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Pollinator Conservation Projects

Arizona Monarch Conservation Partnership (National Fish and Wildlife Foundation Oct.2015-Sep.2016)

In partnership with the Southwest Monarch Study, Borderlands Restoration, the Southwest Center at the University of Arizona and Sky Island Alliance, the project will significantly advance monarch butterfly conservation in Arizona through milkweed (Asclepias spp) surveys, seed collection, increasing Asclepias availability and density, native plant propagation and habitat improvement, monarch adult and immature monitoring in breeding areas, and tagging monarchs to determine migration flyways.

Contact: Sergio Avila ([email protected])

2016 Report Summary

Mariposas of the Milpa (North American Partnership for Environmental Community Action; Jan. 2016 - Nov. 2017)

“Mariposas of the Milpa” (Butterflies of the farm field) will establish a partnership between the Arizona-Sonora Desert Museum (ASDM) and the Community Food Bank of Southern Arizona (CFBSA) to promote biodiversity in Tucson, Arizona, with an initial focus on increasing the abundance and diversity of pollinators. Our objectives are (1) to increase the quantity of high quality habitat to support pollinator populations in central Tucson and (2) to educate community members and decision makers about the value of pollinators through programs developed in collaboration with the CFBSA.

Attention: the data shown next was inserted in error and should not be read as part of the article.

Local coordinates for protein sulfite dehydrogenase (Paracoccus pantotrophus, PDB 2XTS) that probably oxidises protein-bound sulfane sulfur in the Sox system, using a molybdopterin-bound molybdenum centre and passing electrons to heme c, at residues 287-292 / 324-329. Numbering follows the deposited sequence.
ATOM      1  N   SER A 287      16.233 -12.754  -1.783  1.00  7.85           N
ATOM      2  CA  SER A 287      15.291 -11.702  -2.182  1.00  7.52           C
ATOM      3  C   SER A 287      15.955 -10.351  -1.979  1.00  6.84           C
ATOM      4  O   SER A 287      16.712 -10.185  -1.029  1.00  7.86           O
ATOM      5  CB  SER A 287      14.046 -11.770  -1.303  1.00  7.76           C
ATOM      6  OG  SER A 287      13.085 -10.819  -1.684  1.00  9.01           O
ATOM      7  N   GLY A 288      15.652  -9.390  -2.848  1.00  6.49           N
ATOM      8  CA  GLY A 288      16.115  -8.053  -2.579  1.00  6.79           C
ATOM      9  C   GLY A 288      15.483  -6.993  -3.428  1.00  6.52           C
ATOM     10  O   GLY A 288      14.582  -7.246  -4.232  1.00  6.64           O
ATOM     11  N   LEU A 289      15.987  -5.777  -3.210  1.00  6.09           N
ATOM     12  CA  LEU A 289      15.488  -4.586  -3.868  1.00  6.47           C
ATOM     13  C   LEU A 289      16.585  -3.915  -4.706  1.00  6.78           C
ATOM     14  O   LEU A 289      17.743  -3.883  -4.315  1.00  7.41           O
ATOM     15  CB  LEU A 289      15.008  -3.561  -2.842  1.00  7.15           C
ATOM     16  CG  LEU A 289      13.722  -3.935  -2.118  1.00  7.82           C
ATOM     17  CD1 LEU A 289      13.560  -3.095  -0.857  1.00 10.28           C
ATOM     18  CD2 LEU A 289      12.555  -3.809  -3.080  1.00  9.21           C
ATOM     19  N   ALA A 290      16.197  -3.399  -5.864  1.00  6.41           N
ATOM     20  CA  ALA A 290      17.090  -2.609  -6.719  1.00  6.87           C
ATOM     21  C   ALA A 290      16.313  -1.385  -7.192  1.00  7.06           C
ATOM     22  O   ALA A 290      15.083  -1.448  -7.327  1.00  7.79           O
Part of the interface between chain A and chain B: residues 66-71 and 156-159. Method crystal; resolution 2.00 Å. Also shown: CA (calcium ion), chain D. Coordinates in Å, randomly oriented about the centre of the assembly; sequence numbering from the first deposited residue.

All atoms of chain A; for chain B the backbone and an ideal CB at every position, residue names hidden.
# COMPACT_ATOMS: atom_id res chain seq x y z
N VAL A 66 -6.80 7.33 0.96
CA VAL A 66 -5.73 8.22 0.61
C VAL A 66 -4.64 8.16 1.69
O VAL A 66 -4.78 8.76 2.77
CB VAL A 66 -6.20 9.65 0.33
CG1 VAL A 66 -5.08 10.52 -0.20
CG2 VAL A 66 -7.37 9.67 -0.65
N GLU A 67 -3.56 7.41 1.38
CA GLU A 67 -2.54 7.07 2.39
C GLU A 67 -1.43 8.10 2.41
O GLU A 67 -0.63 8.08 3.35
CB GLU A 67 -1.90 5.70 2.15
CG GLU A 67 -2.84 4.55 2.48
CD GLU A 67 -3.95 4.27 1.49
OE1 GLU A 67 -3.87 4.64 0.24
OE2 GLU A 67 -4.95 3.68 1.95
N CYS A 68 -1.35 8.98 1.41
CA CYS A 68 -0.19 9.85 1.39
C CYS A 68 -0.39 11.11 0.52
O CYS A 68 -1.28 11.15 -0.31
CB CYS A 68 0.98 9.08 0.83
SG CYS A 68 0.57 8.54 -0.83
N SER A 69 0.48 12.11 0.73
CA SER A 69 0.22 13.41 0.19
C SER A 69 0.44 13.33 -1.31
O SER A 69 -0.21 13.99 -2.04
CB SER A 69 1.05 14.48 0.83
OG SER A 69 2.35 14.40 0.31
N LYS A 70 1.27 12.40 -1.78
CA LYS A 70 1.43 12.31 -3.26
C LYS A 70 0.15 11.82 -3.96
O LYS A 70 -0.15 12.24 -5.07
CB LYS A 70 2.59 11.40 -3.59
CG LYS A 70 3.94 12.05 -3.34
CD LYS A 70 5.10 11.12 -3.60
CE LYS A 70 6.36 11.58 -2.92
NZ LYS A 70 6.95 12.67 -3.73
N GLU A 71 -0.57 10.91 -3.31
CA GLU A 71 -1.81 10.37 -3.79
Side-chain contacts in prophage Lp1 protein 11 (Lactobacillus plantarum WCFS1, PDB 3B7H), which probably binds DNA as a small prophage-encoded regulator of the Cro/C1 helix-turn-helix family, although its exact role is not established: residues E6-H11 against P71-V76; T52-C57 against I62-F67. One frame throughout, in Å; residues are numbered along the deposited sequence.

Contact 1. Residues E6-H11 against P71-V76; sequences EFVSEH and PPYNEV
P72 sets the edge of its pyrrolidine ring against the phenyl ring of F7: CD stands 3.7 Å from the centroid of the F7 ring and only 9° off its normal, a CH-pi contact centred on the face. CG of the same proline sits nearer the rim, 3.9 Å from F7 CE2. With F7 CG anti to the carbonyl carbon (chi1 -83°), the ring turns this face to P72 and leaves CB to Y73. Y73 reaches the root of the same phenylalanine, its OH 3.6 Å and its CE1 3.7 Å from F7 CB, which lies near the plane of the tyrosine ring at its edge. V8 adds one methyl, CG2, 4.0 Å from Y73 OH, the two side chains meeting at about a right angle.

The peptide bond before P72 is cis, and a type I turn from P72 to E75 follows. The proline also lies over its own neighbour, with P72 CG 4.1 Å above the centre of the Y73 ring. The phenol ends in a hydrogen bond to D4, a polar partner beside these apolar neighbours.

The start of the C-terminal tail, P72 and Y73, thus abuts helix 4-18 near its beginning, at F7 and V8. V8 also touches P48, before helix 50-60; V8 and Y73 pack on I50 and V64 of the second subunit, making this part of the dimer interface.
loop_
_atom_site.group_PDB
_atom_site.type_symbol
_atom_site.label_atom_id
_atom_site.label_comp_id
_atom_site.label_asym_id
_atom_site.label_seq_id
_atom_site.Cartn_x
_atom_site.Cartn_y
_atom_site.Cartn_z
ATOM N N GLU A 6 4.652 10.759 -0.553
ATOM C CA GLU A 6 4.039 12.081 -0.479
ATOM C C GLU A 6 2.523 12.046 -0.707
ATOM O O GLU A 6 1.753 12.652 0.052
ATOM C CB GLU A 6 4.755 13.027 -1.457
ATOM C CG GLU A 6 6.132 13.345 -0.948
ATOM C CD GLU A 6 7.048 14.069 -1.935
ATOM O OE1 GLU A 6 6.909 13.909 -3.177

Contact: Sergio Avila ([email protected])

Pollinator Hotspots

Pollinator conservation has become a national priority. In the Sonoran Desert, where water is at a premium, riparian areas and springs are likely essential habitats for native pollinators. Under climate change and with continued population growth, these natural water sources are vanishing. At the same time, artificial water sources are common in urban and rural areas alike, possibly creating new pollinator habitat and new centers of elevated pollination. Arizona-Sonora Desert Museum scientists are working to identify pollination hotspots and to understand their importance for plants and animals of the region. Ultimately, conservation projects that create pollination hotspots may help to restore or sustain pollination across vast areas. One of the primary methods by which we are working to identify hotspots is by counting the seeds of fruits of common native species and comparing those counts across our region, enabling us to pinpoint locations within the Sonoran Desert with high vs. low seed production.

Pollinator Hotspots Citizen Scientist Project

Focus on bees: KGUN9 News clip

Contacts: Kim Franklin ([email protected])

Additional resources: Pollinator Partnership

A History of the Migratory Pollinators Program at ASDM